Violence visits New Orleans with sobering regularity. The local paper keeps a grim roll call of the city’s annual murder count—95 and climbing this year—and the figure can be numbing. But that doesn’t mean coverage about it needs to be.
Take, for instance, a recent episode of the Listening Post, a weekly segment on WWNO, the local public radio station. Prompted by an August drive-by shooting that killed two and injured five, the piece features an array of voices addressing a charged question: "What’s your experience with violence in New Orleans?"
To gather answers, the program’s producers plant microphones across the city and encourage residents to record their thoughts. Instead of speaking with a reporter, people approach digital recorders embedded in statues made of recycled cardboard. The Listening Post also texts the question of the week to those who’ve signed up for its mobile service.
This novel, hands-off approach allows the station to incorporate diverse voices and tap into a sort of confessional honesty. It’s a classic fly-on-the-wall approach with a modern, audio twist—a way to drop in on the vital conversations happening all around us.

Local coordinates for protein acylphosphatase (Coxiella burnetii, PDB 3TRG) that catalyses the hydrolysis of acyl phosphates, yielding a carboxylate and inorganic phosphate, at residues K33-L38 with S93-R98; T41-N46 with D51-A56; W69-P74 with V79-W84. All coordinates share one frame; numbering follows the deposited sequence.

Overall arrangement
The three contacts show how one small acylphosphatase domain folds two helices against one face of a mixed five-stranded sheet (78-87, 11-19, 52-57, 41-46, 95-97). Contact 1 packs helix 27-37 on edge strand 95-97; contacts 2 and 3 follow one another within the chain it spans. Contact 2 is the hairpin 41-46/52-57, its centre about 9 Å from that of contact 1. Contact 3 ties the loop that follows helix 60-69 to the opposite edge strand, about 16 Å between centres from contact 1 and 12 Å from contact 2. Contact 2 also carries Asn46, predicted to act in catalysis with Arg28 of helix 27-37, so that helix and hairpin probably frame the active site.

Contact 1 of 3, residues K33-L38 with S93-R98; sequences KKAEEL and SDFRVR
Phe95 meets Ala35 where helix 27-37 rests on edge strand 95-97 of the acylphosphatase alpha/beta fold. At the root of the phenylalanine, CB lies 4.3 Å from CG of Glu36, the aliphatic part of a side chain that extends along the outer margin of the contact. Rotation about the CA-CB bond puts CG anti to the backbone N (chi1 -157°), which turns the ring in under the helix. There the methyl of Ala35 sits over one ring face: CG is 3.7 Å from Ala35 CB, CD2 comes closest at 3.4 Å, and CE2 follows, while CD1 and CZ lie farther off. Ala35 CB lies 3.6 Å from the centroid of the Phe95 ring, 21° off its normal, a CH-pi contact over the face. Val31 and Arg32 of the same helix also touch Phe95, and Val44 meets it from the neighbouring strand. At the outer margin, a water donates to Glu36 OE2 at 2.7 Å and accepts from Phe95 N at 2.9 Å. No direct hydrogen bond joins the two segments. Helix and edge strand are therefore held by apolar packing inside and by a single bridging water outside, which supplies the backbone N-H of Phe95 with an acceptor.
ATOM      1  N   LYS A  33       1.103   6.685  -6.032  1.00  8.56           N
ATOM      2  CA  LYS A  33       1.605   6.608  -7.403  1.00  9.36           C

"People are talking about school. People are talking about violence. People are talking about housing and business," says Jesse Hardman, co-founder of the Listening Post. "As a reporter, I always hate when I take out my microphone. The reaction is often people saying what they think you want them to say."
Mr. Hardman says the Listening Post empowers people to say more.
In the episode on violence, listeners hear an impassioned plea for new civic priorities from one resident, while another tells of the time he encountered a dead body next door to his home. The voices are earnest, the opinions unfiltered.
"It’s a way to cover news that isn’t news, but is actually the most important news," says Eve Troeh, a fellow co-founder and the news director at WWNO. "It’s something that transcends a daily news peg and allows us to have conversations."
Started in 2013 and supported by a grant from Louisiana’s Pennington Foundation, the Listening Post is a partnership with Internews, a nonprofit that supports and trains journalists working in developing communities around the world. It is the first time Internews has created a project focused solely in the United States.
The Listening Post exists mostly as its own contained segment, but Ms. Troeh wants to broaden its use to become a resource for reporters and producers.
She envisions Listening Post tape popping up across WWNO’s coverage: "We want it to become part of the culture of the station."